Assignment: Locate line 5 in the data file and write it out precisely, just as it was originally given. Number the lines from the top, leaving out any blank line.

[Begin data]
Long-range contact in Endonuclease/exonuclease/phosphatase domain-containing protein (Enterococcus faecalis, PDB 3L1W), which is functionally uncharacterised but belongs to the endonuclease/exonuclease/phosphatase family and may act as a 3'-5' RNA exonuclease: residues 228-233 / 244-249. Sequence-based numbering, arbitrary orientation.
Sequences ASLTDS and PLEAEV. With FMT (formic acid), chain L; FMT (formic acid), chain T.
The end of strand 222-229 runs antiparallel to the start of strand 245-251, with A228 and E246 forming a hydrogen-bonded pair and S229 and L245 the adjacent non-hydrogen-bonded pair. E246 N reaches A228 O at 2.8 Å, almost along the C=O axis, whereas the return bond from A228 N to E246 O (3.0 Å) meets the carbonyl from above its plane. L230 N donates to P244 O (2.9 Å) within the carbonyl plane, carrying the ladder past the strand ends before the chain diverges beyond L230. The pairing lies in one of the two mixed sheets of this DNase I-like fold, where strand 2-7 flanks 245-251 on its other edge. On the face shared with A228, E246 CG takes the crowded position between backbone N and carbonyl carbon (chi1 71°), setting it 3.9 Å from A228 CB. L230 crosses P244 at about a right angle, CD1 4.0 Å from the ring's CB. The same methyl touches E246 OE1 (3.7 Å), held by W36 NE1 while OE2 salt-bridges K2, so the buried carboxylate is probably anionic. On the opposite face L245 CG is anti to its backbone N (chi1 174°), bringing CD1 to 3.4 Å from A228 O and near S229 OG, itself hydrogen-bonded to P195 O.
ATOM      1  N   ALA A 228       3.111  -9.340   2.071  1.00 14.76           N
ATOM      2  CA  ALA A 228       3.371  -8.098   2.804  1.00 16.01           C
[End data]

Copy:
ATOM      2  CA  ALA A 228       3.371  -8.098   2.804  1.00 16.01           C